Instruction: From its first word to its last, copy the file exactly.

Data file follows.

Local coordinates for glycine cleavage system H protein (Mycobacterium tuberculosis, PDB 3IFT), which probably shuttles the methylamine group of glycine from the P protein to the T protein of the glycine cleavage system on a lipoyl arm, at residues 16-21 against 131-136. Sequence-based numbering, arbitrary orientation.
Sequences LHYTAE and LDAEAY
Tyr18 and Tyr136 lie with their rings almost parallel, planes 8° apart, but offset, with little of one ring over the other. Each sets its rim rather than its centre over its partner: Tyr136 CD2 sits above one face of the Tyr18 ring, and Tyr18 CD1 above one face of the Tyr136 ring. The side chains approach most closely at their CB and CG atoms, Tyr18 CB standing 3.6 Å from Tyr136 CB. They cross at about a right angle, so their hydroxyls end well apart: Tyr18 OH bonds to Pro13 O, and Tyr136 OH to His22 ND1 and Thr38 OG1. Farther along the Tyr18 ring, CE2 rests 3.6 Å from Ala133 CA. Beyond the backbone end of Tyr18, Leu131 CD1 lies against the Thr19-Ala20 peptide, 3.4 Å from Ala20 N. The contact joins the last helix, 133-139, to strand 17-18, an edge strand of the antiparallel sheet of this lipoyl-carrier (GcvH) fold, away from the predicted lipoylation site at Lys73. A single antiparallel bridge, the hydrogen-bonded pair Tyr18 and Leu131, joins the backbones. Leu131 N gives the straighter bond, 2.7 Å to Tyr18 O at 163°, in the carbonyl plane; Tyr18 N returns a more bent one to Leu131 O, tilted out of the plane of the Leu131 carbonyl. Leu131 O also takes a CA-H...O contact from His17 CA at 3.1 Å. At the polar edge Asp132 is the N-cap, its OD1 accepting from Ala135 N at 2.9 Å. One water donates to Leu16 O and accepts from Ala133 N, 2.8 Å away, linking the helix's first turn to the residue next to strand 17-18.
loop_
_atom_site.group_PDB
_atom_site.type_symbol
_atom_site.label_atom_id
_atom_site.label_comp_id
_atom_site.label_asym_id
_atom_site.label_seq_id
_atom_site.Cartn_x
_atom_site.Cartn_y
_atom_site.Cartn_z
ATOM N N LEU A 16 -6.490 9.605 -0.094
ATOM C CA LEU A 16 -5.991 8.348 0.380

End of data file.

Local coordinates for glycine cleavage system H protein (Mycobacterium tuberculosis, PDB 3IFT), which probably shuttles the methylamine group of glycine from the P protein to the T protein of the glycine cleavage system on a lipoyl arm, at residues 16-21 against 131-136. Sequence-based numbering, arbitrary orientation.
Sequences LHYTAE and LDAEAY
Tyr18 and Tyr136 lie with their rings almost parallel, planes 8° apart, but offset, with little of one ring over the other. Each sets its rim rather than its centre over its partner: Tyr136 CD2 sits above one face of the Tyr18 ring, and Tyr18 CD1 above one face of the Tyr136 ring. The side chains approach most closely at their CB and CG atoms, Tyr18 CB standing 3.6 Å from Tyr136 CB. They cross at about a right angle, so their hydroxyls end well apart: Tyr18 OH bonds to Pro13 O, and Tyr136 OH to His22 ND1 and Thr38 OG1. Farther along the Tyr18 ring, CE2 rests 3.6 Å from Ala133 CA. Beyond the backbone end of Tyr18, Leu131 CD1 lies against the Thr19-Ala20 peptide, 3.4 Å from Ala20 N. The contact joins the last helix, 133-139, to strand 17-18, an edge strand of the antiparallel sheet of this lipoyl-carrier (GcvH) fold, away from the predicted lipoylation site at Lys73. A single antiparallel bridge, the hydrogen-bonded pair Tyr18 and Leu131, joins the backbones. Leu131 N gives the straighter bond, 2.7 Å to Tyr18 O at 163°, in the carbonyl plane; Tyr18 N returns a more bent one to Leu131 O, tilted out of the plane of the Leu131 carbonyl. Leu131 O also takes a CA-H...O contact from His17 CA at 3.1 Å. At the polar edge Asp132 is the N-cap, its OD1 accepting from Ala135 N at 2.9 Å. One water donates to Leu16 O and accepts from Ala133 N, 2.8 Å away, linking the helix's first turn to the residue next to strand 17-18.
loop_
_atom_site.group_PDB
_atom_site.type_symbol
_atom_site.label_atom_id
_atom_site.label_comp_id
_atom_site.label_asym_id
_atom_site.label_seq_id
_atom_site.Cartn_x
_atom_site.Cartn_y
_atom_site.Cartn_z
ATOM N N LEU A 16 -6.490 9.605 -0.094
ATOM C CA LEU A 16 -5.991 8.348 0.380